What is dyslexia?
Dyslexia is a learning difference which primarily affects reading and writing skills. However, it does not only affect these skills. Dyslexia is actually about information processing. Dyslexic people may have difficulty processing and remembering information they see and hear, which can affect learning and the acquisition of literacy skills. Dyslexia can also impact on other areas such as organisational skills.
It is important to remember that there are positives to thinking differently. Many dyslexic people show strengths in areas such as reasoning and in visual and creative fields.
Definition of dyslexia
In 2009, Sir Jim Rose’s report on ‘Identifying and Teaching Children and Young People with Dyslexia and Literacy Difficulties’ gave the following definition of dyslexia:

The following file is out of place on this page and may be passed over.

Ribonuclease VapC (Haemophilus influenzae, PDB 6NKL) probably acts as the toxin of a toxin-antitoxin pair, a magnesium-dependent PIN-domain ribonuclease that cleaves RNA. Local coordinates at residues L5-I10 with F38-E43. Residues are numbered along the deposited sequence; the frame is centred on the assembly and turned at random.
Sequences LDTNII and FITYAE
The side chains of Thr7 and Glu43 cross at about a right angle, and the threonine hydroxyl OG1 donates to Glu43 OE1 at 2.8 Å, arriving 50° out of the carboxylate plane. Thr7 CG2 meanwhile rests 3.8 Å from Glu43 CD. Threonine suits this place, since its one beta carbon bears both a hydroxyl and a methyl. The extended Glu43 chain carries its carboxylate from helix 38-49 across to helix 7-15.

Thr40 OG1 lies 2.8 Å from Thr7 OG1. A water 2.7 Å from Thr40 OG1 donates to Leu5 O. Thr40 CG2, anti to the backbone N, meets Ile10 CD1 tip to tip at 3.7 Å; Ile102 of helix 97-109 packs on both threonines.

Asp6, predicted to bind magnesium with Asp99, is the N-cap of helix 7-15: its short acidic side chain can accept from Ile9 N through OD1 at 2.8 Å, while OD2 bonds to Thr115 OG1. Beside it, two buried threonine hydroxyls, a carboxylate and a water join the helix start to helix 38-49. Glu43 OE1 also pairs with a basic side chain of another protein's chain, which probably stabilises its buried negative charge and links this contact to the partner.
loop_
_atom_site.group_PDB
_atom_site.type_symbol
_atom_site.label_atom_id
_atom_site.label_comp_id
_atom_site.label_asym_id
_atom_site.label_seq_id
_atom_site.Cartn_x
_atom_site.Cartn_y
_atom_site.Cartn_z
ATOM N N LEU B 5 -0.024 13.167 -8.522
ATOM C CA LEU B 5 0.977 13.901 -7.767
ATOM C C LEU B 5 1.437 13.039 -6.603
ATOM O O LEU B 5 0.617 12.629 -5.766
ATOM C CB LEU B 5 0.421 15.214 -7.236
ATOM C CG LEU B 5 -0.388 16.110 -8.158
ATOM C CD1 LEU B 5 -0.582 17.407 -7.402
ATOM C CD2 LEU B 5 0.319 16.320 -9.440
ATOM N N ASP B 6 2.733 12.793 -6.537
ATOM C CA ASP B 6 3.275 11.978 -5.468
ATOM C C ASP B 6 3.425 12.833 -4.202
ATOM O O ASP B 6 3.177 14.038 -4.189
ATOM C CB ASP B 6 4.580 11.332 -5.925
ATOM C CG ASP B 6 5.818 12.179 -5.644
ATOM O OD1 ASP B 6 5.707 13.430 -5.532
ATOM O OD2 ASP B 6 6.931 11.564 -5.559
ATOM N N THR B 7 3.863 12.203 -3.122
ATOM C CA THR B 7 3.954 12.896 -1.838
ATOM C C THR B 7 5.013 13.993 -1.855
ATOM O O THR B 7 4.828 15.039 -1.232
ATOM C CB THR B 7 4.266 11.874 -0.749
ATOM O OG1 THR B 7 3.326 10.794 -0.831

- ‘Dyslexia is a learning difficulty that primarily affects the skills involved in accurate and fluent word reading and spelling.
- Characteristic features of dyslexia are difficulties in phonological awareness, verbal memory and verbal processing speed.
- Dyslexia occurs across the range of intellectual abilities.
- It is best thought of as a continuum, not a distinct category, and there are no clear cut-off points.
- Co-occurring difficulties may be seen in aspects of language, motor co-ordination, mental calculation, concentration and personal organisation, but these are not, by themselves, markers of dyslexia.
- A good indication of the severity and persistence of dyslexic difficulties can be gained by examining how the individual responds or has responded to well-founded intervention.’
In addition to these characteristics, the British Dyslexia Association (BDA) acknowledges the visual and auditory processing difficulties that some individuals with dyslexia can experience, and points out that dyslexic readers can show a combination of abilities and difficulties that affect the learning process.